History and Philosophy
What is known worldwide today as Masorti and in the United States (US) as "Conservative Judaism", started in 1854 in Germany with the foundation of the "Jewish Theological Seminary" in Breslau by Rabbi Zacharias Frankel.
As Rabbi Louis Jacob describes it in his article, the graduates of the Jewish Theological Seminary in Germany were working in many different congregations, whereas in the US a clearly defined ideological movement started developing.
There are different texts that give an insight in the Philosophy of Masorti, including "Darkenu - The Masorti Vision" by Rabbi Jonathan Wittenberg, London, and "The Sacred Cluster" by Ismar Schorsch, Chancellor emeritus of the Jewish Theological Seminary in New York.
The text "Conservative Judaism - Covenant and Commitment" by Rabbi Bradley Artson refers to the importance of the Halakhah within the Masorti movement:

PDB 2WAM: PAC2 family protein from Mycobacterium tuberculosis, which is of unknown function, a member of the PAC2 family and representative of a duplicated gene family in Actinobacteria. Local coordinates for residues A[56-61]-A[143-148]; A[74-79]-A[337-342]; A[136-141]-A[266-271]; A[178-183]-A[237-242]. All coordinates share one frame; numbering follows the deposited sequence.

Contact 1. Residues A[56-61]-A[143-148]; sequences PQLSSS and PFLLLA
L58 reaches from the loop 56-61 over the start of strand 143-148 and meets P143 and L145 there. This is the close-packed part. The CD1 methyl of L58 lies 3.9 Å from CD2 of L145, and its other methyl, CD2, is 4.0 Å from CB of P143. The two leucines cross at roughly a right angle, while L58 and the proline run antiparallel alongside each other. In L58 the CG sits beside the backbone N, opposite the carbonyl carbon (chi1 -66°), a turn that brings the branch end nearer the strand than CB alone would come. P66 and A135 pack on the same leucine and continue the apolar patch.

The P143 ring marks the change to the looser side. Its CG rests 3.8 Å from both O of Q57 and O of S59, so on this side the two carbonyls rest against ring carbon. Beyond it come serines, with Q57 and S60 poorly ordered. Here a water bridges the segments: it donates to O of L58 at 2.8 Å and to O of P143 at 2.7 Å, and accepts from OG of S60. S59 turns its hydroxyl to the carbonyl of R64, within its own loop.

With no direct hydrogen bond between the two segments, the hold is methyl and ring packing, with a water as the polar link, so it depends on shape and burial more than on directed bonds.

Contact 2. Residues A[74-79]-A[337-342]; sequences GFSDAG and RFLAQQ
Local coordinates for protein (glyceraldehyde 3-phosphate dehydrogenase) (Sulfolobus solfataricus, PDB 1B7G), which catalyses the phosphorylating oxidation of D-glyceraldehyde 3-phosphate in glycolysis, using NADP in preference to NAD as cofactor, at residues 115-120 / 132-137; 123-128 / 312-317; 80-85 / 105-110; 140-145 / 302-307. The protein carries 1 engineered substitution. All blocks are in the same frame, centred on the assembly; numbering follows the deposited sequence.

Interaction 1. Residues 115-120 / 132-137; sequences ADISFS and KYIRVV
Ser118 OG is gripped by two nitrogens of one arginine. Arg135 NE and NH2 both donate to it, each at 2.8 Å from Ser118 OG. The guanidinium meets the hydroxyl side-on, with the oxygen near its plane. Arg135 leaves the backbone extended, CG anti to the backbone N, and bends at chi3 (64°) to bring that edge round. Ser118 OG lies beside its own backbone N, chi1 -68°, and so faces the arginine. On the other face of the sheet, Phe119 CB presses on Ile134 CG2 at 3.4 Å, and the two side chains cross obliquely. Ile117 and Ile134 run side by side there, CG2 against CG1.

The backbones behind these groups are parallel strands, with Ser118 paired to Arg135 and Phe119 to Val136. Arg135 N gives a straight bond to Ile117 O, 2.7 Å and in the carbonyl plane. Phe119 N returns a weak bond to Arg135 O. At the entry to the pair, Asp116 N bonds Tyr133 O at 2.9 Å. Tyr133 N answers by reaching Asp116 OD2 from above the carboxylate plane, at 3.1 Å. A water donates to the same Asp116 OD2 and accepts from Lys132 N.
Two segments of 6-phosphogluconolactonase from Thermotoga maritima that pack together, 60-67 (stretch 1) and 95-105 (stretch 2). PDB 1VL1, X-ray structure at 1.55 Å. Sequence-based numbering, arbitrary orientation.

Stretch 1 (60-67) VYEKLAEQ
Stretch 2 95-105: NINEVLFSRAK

"You shall be My People and I shall be Your God." (Lev 26:12)
God and the Jewish People share a bond of love and sacred responsibility, which expresses itself in our biblical b'rit (covenant). This b'rit remains a central pillar of Judaism and has come to symbolize the mission of the Jewish People: to be partners in creation with God, to pursue the sacred task of bringing the knowledge of God to the world, to be a "nation of priests, a holy people" (Exodus 19:6). According to the Torah, our purpose is to make the world more just, sacred and compassionate - in other words, more closely reflecting the image of God. Judaism guides us in this sacred task by inspiring us to work to repair the world.
Please continue reading by clicking here.
"Conservative Judaism - Covenant and Commitment", Rabbi Bradley Shavit Artson, published by: The Rabbinical Assembly, 3080 Broadway, New York, NY 10027.